11. Service provision components • Services provided: the services the provider offers (e.g., drug assistance through a mail order pharmacy system); • Service utilization: the service actually provided or obtained by the client (e.g., how many drugs a client receives during a certain period); • Quality assurance evaluation and improvement: assessing the difference (if any) between what the providers says they provide and what was actually provided, and steps taken to correct differences (e.g., in a drug program, whether the client received their drugs within the time frame specified);

  12. Service provision components • Outcomes evaluation & improvement: similar to quality assurance but assesses impact program had on an objective (e.g., for drug assistance, whether receiving the HIV drugs resulted in an increase in CD4+ cell counts) and steps taken to improve results; • Other issues related to that program area: other issues that impact the services offered or the outcomes desired (e.g., a drug assistance program may address treatment adherence issues).

  13. Program administration components (may revise) • Funding: the amount of money a provider has to provide the services; • Program and fiscal administration: administrative duties that the provider must do to provide the services (e.g., processing and paying invoices); • Reporting requirements: the reports a provider must create on a regular basis (NOTE: included as it may be a good resource for data/documentation); • Collaboration/coordination with other resources: the relationships between providers and referral procedures between providers.

  14. State and national planning projects • These were included to serve as a one-stop resource of objectives developed by state and national agencies. These include: • Ryan White CARE Act Title II FY 2000 grant application goals; • Healthy Kentuckians 2010 objectives; • Ryan White CARE Act Evaluation Questions; • Paul Mason Memorial HIV/AIDS Task Force Recommendations; • KY DPH Action Plan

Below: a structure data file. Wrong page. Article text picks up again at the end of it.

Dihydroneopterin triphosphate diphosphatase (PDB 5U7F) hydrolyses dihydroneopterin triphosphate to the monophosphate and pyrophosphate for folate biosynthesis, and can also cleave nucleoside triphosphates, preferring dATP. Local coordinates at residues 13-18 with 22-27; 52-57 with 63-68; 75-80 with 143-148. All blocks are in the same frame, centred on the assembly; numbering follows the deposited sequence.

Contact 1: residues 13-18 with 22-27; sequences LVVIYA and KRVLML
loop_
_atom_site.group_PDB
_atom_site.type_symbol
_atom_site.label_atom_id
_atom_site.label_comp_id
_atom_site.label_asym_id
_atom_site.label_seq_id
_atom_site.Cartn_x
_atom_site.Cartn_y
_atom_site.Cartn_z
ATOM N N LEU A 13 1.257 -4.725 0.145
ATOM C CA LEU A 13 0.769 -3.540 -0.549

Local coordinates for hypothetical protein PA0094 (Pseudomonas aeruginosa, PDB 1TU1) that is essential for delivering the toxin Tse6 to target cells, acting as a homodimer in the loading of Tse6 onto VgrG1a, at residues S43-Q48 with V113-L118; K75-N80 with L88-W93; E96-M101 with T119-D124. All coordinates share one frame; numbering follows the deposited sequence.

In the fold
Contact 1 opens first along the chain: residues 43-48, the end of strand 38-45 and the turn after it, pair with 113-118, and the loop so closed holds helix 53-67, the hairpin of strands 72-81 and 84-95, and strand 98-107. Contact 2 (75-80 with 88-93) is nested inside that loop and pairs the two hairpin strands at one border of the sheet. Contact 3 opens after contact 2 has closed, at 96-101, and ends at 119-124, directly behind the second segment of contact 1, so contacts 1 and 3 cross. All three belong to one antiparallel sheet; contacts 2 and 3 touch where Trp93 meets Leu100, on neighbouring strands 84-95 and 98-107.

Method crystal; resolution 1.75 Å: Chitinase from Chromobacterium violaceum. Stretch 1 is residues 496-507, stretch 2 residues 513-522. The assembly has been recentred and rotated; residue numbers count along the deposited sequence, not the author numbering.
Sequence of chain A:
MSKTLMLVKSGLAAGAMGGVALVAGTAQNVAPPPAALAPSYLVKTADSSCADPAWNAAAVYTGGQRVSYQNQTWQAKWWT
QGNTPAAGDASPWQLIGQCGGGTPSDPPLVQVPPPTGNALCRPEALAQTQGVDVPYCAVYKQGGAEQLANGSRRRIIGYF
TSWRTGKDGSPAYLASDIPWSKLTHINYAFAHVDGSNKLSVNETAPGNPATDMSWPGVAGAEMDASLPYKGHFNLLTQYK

15. Analysis components • Objectives for the program component: the ideal version of that program component (e.g., drug assistance -- a list of all drugs that ideally should be available to clients); • Assessment of the current situation: what is currently occurring, or what services are currently available. This might include a resource inventory or a narrative description (e.g., a list of all drug assistance providers within a region);

  16. Analysis components • Gaps and/or barriers in the current situation that prevents achievement of the objectives: what is lacking or blocking achievement of objectives (e.g., a lack of deaf interpreters prevents access to a program); • Goals to achieve objectives: these define the work that must be accomplished to create the ideal situation (e.g., if the current objective is to allow access to all populations, each goal might target a specific underserved population).

  17. Action plan • Began with Drug Assistance in the Louisville area as a pilot. • Conducted a survey of providers (see handout). • Conduct needs assessment(s) of clients/providers. • Action plan must be developed for each regional issue. • Take it step by step, so first year would likely be limited to drug assistance, case management and medical care.

  18. Questions and comments • Questions and comments from audience